Cape Town - Law expert Nthabiseng Dubazana says after 13 years the decision to impeach Western Cape Judge President John Hlophe “makes no sense”.
The Judicial Service Commission (JSC) on Wednesday voted that the judge president should be removed from office due to gross misconduct. This comes after the Judicial Conduct Tribunal in April found Hlophe guilty of trying to influence the outcomes of former president Jacob Zuma’s corruption charges in 2008.
In a statement, the JSC said the matter will be referred to the National Assembly for its decision.
Judge Hlophe risks becoming the first judge to be removed from office since 1994.
After reading through the transcripts of the JSC, Dubazana further questioned what the impeachment is based on, as she says some of the cross-examination done during the hearing shows that the judges were not influenced by Judge Hlophe; instead they are saying there was a conversation that was had.
“They are dealing with someone who is going to take this on review. I don’t see this as the end right now,” Dubazana said.
In line with the principles of natural justice, the JSC has invited the parties to show cause why it should or should not advise President Cyril Ramaphosa to suspend Judge Hlophe pending the finalisation of the matter by the National Assembly (NA).
Dubazana added that it would be best for Ramaphosa to suspend Judge Hlophe once the matter is finalised.
“It wouldn’t be out of the norm for the president to suspend Hlophe, but why suspend someone pending finalisation of a matter? If he gets suspended before the time, and the outcome is the complete opposite, it becomes another legal battle.”
While the fate of Judge Hlophe lies in the hands of the NA, law expert advocate Paul Hoffman suggests that the impeachment process will not be successful.
Hoffman said he is satisfied that the majority finding is correct, but he is also sure that Judge Hlophe will take the majority findings on review in a high court.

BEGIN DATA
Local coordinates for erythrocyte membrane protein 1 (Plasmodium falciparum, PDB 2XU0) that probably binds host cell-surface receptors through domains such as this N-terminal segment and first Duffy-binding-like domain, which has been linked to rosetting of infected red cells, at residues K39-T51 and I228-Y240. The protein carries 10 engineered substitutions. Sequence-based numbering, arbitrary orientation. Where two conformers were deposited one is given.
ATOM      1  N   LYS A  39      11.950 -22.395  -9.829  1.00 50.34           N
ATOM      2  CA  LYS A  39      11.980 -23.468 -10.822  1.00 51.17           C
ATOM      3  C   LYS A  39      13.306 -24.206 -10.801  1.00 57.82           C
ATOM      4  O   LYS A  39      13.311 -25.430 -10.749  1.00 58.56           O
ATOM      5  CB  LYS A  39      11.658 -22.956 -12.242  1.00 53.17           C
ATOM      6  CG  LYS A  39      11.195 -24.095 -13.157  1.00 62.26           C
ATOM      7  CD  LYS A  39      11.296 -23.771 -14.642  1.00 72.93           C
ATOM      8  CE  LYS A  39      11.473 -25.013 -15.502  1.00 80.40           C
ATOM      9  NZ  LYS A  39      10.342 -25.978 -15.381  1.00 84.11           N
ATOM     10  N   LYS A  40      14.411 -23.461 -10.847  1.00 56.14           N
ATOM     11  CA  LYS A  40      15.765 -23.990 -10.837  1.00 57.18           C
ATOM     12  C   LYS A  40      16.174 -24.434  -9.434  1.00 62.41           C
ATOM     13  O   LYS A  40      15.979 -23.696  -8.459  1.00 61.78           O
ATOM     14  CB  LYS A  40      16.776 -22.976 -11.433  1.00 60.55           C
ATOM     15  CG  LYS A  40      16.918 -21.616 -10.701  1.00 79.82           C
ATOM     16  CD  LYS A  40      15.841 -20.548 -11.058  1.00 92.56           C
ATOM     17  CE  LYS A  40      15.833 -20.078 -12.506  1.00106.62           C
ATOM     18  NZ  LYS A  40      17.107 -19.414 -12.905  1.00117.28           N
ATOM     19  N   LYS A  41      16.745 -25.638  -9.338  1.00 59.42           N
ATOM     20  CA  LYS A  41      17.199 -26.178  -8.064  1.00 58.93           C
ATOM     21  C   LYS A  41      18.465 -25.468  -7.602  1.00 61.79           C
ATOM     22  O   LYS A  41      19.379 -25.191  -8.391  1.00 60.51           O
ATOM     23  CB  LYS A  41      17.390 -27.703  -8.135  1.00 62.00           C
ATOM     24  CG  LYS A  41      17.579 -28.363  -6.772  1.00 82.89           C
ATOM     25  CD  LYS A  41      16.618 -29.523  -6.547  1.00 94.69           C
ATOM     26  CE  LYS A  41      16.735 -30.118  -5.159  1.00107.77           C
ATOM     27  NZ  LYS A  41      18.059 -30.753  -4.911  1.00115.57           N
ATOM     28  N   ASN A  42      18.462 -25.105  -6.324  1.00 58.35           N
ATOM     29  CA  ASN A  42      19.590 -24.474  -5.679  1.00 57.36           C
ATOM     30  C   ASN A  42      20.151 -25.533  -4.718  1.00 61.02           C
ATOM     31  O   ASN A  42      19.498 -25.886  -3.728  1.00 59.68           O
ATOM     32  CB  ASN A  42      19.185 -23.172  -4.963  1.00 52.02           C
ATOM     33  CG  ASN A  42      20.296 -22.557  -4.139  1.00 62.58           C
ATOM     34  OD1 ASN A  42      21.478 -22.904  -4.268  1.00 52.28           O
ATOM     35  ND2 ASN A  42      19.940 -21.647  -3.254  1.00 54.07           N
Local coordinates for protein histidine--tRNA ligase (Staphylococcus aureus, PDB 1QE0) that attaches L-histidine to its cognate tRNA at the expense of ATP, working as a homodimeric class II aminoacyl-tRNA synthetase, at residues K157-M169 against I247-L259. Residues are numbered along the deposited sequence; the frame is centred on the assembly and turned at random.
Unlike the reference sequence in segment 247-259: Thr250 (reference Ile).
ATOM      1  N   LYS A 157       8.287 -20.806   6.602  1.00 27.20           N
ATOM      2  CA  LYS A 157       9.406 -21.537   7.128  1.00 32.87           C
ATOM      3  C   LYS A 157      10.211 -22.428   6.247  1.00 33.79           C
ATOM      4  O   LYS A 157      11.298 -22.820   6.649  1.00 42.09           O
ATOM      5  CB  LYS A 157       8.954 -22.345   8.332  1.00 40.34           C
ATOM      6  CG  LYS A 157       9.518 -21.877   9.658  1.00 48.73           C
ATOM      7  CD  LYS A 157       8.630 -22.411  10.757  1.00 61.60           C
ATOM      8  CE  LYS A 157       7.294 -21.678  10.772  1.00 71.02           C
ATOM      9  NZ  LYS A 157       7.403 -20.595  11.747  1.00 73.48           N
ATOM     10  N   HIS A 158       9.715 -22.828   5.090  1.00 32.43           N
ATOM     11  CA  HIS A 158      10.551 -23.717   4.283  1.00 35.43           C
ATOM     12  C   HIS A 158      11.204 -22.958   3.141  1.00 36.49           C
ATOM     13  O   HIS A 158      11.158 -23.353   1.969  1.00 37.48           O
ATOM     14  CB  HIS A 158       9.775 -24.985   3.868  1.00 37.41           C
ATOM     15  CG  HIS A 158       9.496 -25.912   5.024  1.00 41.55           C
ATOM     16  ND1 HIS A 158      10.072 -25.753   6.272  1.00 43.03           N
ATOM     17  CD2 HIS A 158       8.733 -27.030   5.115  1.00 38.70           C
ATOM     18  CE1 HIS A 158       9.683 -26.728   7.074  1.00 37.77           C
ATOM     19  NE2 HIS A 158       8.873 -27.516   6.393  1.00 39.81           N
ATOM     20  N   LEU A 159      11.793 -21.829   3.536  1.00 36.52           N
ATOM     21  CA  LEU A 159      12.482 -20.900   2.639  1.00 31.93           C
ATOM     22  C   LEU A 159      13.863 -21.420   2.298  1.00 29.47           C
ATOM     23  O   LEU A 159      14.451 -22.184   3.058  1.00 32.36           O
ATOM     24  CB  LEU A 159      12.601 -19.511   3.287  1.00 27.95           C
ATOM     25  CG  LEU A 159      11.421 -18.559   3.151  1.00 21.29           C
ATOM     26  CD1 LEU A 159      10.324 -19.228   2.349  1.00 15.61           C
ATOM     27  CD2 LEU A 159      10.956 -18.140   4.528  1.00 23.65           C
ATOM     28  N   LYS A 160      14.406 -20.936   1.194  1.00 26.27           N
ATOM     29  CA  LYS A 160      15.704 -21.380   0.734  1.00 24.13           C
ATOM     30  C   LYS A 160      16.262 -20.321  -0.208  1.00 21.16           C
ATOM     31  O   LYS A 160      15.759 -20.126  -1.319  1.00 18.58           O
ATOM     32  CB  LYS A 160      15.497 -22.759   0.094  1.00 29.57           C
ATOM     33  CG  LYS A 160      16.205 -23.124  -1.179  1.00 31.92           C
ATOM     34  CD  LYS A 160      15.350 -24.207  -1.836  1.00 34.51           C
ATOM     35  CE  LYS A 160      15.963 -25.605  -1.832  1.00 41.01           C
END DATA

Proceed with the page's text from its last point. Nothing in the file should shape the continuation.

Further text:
He explained that if the review fails, Judge Hlophe will take it on appeal in the Supreme Court of Appeal and if he fails there, he will seek to argue that the Constitutional Court should hear a further appeal, because it will then be populated by different justices to the justices who laid the complaint against him.
“Assuming these processes fail, it will bring the date for the vote in Parliament very close to the date of his retirement, which I understand to be in May 2024. It’s possible that the legal process will be spun out until his retirement date.”
If the matter gets to Parliament, Hoffman said this will count in Judge Hlophe’s favour as many ANC members regard him as a comrade and fellow cadre.
“They regard him as a saviour of their own careers because he presided over the plea bargain of all of them. There are ’IOUs’ floating around Parliament which may be sufficient if a free vote is out to prevent the necessary majority from being attained, or if a free vote isn’t allowed, the ANC majority will vote against the impeachment which will be a dark day for the rule of law.”
The DA’s Glynnis Breytenbach welcomes the decision by the JSC to uphold the recommendation that Judge Hlophe face an impeachment vote. She said the JSC’s decision is a victory for the rule of law and the importance of judicial independence.
“Judge President Hlophe has allowed his impartiality – essential to a judge – to be impacted, and his conduct is proof that he is unfit for this position. He has completely decimated the reputation of the Western Cape High Court as an independent entity.
“Although it has taken nearly 13 years to get to the point where Hlophe is being held accountable, the DA fully supports his impeachment and will vote in favour of his removal in the National Assembly. We sincerely hope that all other parties will vote to achieve the two-thirds majority needed in terms of Section 177(1)(b) of the Constitution to remove Hlophe. In doing so, it will demonstrate that Parliament is serious about their work to protect the judiciary,” said Breytenbach.
The JSC has given Judge Hlophe and the Constitutional Court until September 3 to make submissions.
Hlophe's legal representative, Barnabus Xulu, was unavailable to comment at the time of publication.